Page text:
President-elect Donald Trump has chosen South Carolina Gov. Nikki Haley as U.S. ambassador to the United Nations, the first woman tapped for a top-level administration post during his White House transition so far.
It will be a Cabinet-level position, and Haley has accepted, Trump said in a statement Wednesday. Jason Miller, a transition spokesman, indicated in a telephone briefing with reporters that Trump would be picking another Cabinet member on Wednesday. He said Trump has interviewed more than 60 “qualified people” for administration jobs.
“Governor Haley has a proven track record of bringing people together regardless of background or party affiliation to move critical policies forward for the betterment of her state and our country,” Trump said in the release. “She is also a proven dealmaker, and we look to be making plenty of deals. She will be a great leader representing us on the world stage.”
Haley, an outspoken Trump critic throughout much of the presidential race, would become his first female — and first minority — Cabinet-level official if confirmed by the Senate. She’s the daughter of Indian immigrants and is the second Asian-American to serve as a U.S. governor.
While Haley has limited foreign policy experience, Trump said he was impressed with her knowledge of global affairs. Miller also said the two had “a natural chemistry.”
South Carolina Sen. Lindsey Graham praised Haley as a good choice and said in a statement that he looks forward to working with her on “overdue reforms of the United Nations.” Graham is chairman of the Senate’s Foreign Operations Subcommittee on Appropriations, which is responsible for funding the UN and all American foreign assistance.
Haley said she accepted the assignment partly out of “a sense of duty.”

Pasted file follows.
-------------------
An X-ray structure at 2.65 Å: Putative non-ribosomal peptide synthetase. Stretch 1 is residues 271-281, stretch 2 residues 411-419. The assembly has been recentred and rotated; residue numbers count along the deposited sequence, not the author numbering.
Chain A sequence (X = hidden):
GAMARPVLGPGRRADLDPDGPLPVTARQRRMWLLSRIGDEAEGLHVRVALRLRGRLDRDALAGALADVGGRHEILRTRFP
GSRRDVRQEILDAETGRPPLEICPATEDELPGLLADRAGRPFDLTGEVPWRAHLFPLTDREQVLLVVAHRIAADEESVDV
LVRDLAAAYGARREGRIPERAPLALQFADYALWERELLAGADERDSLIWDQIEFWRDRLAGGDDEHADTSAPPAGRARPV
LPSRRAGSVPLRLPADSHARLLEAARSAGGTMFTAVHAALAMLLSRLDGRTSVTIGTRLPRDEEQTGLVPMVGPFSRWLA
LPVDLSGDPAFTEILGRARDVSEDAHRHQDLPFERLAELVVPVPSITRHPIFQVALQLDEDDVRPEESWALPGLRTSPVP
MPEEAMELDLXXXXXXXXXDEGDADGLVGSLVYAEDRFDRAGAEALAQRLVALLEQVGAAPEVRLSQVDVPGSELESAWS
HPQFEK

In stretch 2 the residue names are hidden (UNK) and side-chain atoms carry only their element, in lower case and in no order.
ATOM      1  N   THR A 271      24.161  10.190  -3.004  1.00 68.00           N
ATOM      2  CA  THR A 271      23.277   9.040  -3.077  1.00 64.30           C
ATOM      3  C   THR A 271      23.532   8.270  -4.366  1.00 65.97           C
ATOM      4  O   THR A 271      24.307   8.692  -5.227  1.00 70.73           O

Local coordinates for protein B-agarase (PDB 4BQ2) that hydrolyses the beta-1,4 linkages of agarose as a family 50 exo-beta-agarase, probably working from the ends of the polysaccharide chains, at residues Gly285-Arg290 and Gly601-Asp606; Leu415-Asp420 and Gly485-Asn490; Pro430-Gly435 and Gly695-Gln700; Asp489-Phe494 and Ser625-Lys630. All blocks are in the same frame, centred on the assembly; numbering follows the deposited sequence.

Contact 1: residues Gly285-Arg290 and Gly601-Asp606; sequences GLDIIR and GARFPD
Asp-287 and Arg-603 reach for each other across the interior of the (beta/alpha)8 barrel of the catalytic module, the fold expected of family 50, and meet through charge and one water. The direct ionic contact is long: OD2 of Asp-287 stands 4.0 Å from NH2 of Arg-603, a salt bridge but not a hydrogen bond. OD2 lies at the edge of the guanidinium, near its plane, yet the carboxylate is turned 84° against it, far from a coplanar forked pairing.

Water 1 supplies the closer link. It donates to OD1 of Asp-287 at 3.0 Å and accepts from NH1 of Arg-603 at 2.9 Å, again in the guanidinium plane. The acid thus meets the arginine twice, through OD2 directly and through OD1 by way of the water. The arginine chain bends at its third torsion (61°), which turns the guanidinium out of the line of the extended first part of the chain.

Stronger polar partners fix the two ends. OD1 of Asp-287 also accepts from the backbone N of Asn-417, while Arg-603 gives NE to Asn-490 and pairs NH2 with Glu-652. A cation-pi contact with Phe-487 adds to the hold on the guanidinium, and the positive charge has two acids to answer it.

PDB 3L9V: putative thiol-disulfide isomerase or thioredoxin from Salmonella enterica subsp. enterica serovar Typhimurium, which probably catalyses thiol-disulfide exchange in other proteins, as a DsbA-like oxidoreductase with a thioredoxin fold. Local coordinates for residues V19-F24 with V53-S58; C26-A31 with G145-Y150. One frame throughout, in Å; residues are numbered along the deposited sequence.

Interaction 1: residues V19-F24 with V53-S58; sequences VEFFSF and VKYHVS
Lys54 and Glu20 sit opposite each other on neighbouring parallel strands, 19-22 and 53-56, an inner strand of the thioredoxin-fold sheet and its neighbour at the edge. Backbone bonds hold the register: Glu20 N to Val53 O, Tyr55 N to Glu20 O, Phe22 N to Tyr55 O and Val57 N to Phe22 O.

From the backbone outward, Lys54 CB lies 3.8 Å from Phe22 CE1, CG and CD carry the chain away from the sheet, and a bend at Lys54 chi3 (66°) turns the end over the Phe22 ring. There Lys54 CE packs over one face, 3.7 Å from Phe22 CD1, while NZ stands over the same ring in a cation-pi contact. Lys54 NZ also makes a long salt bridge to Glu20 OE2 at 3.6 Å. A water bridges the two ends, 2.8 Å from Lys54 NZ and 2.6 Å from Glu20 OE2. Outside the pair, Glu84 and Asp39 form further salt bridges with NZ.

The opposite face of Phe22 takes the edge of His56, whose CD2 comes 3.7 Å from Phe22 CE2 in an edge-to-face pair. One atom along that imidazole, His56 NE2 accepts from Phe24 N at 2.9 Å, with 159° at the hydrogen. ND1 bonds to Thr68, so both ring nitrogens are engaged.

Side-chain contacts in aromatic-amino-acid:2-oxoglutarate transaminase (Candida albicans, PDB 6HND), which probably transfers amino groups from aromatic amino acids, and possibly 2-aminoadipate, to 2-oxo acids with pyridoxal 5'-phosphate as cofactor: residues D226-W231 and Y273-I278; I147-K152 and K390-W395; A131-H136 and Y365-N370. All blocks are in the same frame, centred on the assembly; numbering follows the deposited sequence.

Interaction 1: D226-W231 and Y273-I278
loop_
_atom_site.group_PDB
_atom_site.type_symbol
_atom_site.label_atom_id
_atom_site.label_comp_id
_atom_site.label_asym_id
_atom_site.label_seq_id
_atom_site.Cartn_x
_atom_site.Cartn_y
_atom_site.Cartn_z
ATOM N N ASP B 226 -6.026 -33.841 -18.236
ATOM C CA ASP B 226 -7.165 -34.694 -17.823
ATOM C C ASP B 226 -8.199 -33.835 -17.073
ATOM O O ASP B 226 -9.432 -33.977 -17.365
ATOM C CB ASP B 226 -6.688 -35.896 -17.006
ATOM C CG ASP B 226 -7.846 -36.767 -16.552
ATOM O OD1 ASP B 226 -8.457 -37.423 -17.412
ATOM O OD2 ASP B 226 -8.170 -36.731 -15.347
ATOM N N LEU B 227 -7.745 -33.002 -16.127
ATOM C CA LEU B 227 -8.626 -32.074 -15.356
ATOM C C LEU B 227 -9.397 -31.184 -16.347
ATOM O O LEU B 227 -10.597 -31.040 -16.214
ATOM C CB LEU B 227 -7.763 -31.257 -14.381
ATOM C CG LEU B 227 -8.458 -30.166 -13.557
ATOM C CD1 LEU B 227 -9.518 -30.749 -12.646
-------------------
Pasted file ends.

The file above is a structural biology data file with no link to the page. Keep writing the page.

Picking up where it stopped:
“When the president believes you have a major contribution to make to the welfare of our nation, and to our nation’s standing in the world, that is a calling that is important to heed,” she said in a statement.
Not all presidents have treated the ambassadorship to the U.N. as a Cabinet-level position, and Republicans have tended not to grant that status.
Miller said Trump is “spending significant time” weighing his choice for secretary of state. Among those he has interviewed is 2012 GOP presidential nominee Mitt Romney, who repeatedly denounced Trump during the 2016 campaign.
After secretary of state, the UN ambassador is the highest-profile diplomatic position, often serving as the voice for U.S. positions on the international stage. As part of the Cabinet, Haley would have more opportunity to shape U.S. policies, rather than simply defend the administration’s positions.
Yet it could be an awkward role at times. Trump campaigned on the theme of “America first” and said he is skeptical about “international unions that tie us up and bring America down.” Trump has also described the United Nations as weak and incompetent.
Haley would be the third consecutive female U.S. ambassador to the UN, after Susan Rice and Samantha Power, the current ambassador.
Haley’s new job clears the way for Lt. Gov. Henry McMaster to step into the role of South Carolina governor. McMaster was an early Trump endorser, backing him before the state’s GOP primary in February.
At the time, Haley campaigned for Florida Sen. Marco Rubio, before going on to support Texas Sen. Ted Cruz.
Bad blood between Trump and Haley was evident in interviews and on social media. “The people of South Carolina are embarrassed by Nikki Haley!” Trump wrote on Twitter in March. Haley denounced several of Trump’s campaign comments and urged voters to “reject the siren call of the angriest voices.”
However, Haley met with the president-elect last week at Trump Tower. Afterward, she said they’d had a “very nice” conversation.
A week ago while meeting with other Republican governors in Orlando, Haley said she was heartened by Trump’s tone and inclusiveness after winning the election. “I hope he continues to do that, and I hope he continues to be disciplined in his comments.”
Trump is spending Thanksgiving with his family at his Mar-a-Lago estate in Palm Beach, Florida.
Associated Press writer Gary Fineout contributed to this report from Tallahassee.
Copyright © 2016 Capitol Hill Blue
Copyright © 2016 The Associated Press. All Rights Reserved